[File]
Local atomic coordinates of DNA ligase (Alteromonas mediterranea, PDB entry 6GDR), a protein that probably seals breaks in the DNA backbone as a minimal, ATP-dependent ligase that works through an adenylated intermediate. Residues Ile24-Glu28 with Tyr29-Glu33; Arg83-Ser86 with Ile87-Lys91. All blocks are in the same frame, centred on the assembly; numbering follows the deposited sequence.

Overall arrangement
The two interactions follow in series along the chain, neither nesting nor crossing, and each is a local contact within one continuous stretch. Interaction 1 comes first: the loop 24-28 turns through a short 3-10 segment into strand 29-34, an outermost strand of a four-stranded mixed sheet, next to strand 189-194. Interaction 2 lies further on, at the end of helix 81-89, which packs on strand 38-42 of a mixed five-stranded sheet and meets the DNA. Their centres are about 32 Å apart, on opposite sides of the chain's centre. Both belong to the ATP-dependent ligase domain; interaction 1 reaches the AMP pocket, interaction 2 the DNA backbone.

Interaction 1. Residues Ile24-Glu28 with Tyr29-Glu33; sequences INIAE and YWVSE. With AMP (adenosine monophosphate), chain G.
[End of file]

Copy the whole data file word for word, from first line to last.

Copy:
Local atomic coordinates of DNA ligase (Alteromonas mediterranea, PDB entry 6GDR), a protein that probably seals breaks in the DNA backbone as a minimal, ATP-dependent ligase that works through an adenylated intermediate. Residues Ile24-Glu28 with Tyr29-Glu33; Arg83-Ser86 with Ile87-Lys91. All blocks are in the same frame, centred on the assembly; numbering follows the deposited sequence.

Overall arrangement
The two interactions follow in series along the chain, neither nesting nor crossing, and each is a local contact within one continuous stretch. Interaction 1 comes first: the loop 24-28 turns through a short 3-10 segment into strand 29-34, an outermost strand of a four-stranded mixed sheet, next to strand 189-194. Interaction 2 lies further on, at the end of helix 81-89, which packs on strand 38-42 of a mixed five-stranded sheet and meets the DNA. Their centres are about 32 Å apart, on opposite sides of the chain's centre. Both belong to the ATP-dependent ligase domain; interaction 1 reaches the AMP pocket, interaction 2 the DNA backbone.

Interaction 1. Residues Ile24-Glu28 with Tyr29-Glu33; sequences INIAE and YWVSE. With AMP (adenosine monophosphate), chain G.